How Much Exercise Do You Need if You are Over Age 65?

Guidelines for Older Adults and Over Age 50 with Chronic Conditions

Senior Women Walking on Hill
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What's the right mix of exercise activities to stay fit and reduce health risks over age 65? The American College of Sports Medicine and the American Heart Association have guidelines for adults over age 65, and for those age 50 to 64 with a chronic condition, such as arthritis. 

Choose Moderate or Vigorous Aerobic (Endurance) Exercise

Raise your heart rate for at least 10 minutes at a time. The guidelines show how you can do it with either moderately intense or vigorously intense physical activities.

Choose the activities you enjoy—dancing, brisk walking, cycling, or swimming. It's also fun to enjoy different activities throughout the week.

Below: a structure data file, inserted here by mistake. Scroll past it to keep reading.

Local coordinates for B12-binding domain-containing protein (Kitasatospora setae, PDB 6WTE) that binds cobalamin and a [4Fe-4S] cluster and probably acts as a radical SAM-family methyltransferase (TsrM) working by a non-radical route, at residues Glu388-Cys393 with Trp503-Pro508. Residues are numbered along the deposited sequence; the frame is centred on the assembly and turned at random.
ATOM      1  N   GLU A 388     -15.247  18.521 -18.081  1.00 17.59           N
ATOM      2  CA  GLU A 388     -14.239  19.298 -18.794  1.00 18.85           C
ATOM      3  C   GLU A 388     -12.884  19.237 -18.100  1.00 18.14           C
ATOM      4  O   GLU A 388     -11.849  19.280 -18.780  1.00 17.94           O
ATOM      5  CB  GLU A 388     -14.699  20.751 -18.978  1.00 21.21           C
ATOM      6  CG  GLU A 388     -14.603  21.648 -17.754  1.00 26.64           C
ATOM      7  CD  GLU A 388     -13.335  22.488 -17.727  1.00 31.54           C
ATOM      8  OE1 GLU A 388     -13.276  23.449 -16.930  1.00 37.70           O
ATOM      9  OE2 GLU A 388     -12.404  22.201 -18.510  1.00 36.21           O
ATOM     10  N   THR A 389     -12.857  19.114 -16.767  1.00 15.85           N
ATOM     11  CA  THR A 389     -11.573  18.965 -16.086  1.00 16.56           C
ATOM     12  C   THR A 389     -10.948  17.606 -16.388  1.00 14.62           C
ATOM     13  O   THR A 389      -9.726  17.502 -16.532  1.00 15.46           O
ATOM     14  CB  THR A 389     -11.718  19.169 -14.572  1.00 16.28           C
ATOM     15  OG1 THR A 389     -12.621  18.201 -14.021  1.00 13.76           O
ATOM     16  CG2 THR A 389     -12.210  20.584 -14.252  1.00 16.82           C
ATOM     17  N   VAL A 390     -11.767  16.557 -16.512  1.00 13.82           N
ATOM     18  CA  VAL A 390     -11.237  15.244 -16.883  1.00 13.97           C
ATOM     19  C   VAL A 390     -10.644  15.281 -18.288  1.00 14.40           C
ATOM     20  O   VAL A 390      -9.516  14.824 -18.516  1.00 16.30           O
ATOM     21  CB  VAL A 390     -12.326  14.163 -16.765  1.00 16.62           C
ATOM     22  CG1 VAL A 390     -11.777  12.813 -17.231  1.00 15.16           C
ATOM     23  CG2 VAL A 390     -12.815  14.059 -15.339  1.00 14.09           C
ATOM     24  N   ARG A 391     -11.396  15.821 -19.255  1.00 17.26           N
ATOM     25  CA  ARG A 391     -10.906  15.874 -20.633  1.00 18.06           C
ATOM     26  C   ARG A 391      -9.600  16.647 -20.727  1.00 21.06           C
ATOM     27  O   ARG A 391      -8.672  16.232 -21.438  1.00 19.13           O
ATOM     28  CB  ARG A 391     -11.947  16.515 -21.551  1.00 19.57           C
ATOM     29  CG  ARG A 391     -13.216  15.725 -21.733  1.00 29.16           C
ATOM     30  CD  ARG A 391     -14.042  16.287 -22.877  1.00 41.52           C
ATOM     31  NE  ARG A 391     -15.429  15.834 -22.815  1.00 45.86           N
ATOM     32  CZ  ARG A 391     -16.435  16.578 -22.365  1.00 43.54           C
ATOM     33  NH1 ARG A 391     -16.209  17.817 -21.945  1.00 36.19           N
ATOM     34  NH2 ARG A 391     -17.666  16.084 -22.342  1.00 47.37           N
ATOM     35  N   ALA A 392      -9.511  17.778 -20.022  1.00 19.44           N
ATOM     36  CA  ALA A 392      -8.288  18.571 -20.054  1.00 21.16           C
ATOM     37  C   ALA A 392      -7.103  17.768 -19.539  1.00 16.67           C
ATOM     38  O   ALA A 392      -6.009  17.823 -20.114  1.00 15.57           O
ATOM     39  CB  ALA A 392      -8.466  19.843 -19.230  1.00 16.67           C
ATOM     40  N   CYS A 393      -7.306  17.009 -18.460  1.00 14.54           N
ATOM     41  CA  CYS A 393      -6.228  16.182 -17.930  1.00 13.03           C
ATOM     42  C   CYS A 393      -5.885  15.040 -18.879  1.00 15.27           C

Moderate Aerobic Exercise for 30 Minutes a Day, Five Days a Week

  • How Long: The minimum time for moderately intense aerobic exercise is 30 minutes per day. But you can break that up into shorter workouts of at least 10 minutes at a time. Note that this is the minimum. You are likely to get even more health benefits by doubling that amount of exercise, according to the US Department of Health and Human Services.
  • How Often: At least five days a week
  • What Does Moderate Aerobic Exercise Feel Like? You are at a moderate intensity when your breathing and heart rate are noticeably increased. You can still carry on a full conversation, but you will be breathing heavier and may be sweating. On a 10-point scale, with zero being a state of rest, moderate would be a 5 or 6.
  • Kinds of Exercise: Brisk walking, easy jogging, treadmilling, elliptical trainer, bike riding, swimming, dancing.
  • What Doesn't Count: You are not in the moderate intensity zone with an easy walk where you may be adding steps on your pedometer but not breathing heavier. You need to increase your walking speed or walk uphill or up stairs to boost your heart rate into the moderate zone.
  • How to Start Walking: If you haven't been walking for exercise, see how to get started and build up your walking time to be able to enjoy 30 minutes at a time.